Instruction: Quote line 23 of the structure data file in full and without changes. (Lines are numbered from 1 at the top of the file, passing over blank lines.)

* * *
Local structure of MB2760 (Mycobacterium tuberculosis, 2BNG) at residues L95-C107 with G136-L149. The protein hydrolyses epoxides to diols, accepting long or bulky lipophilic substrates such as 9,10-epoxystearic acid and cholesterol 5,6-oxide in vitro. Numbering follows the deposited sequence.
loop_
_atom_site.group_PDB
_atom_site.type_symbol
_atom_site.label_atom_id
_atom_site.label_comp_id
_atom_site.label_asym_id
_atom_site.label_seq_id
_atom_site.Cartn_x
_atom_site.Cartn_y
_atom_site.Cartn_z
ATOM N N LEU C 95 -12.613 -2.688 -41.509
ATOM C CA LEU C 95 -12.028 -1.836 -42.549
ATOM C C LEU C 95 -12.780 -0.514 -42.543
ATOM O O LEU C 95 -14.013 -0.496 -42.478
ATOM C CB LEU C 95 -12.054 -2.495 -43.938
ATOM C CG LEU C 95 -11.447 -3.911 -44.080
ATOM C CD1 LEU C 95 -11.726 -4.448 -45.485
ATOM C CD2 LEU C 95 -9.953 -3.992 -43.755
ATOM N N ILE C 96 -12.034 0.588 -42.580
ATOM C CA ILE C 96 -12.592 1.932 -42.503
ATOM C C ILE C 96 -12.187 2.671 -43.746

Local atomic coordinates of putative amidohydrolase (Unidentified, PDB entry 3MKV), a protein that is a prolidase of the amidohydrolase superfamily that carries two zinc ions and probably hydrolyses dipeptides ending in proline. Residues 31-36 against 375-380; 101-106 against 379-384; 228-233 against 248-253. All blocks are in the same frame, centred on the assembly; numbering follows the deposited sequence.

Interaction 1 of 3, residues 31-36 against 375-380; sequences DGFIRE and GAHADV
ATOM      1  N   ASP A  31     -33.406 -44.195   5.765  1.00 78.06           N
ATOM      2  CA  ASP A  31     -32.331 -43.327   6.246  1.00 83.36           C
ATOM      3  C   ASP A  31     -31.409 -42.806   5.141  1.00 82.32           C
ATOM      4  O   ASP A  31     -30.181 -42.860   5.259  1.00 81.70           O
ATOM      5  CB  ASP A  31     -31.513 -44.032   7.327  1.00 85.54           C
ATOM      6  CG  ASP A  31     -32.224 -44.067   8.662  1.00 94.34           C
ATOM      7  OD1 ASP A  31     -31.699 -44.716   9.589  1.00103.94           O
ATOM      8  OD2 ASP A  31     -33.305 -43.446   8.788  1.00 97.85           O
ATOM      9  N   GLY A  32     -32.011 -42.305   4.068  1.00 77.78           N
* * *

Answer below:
Local atomic coordinates of putative amidohydrolase (Unidentified, PDB entry 3MKV), a protein that is a prolidase of the amidohydrolase superfamily that carries two zinc ions and probably hydrolyses dipeptides ending in proline. Residues 31-36 against 375-380; 101-106 against 379-384; 228-233 against 248-253. All blocks are in the same frame, centred on the assembly; numbering follows the deposited sequence.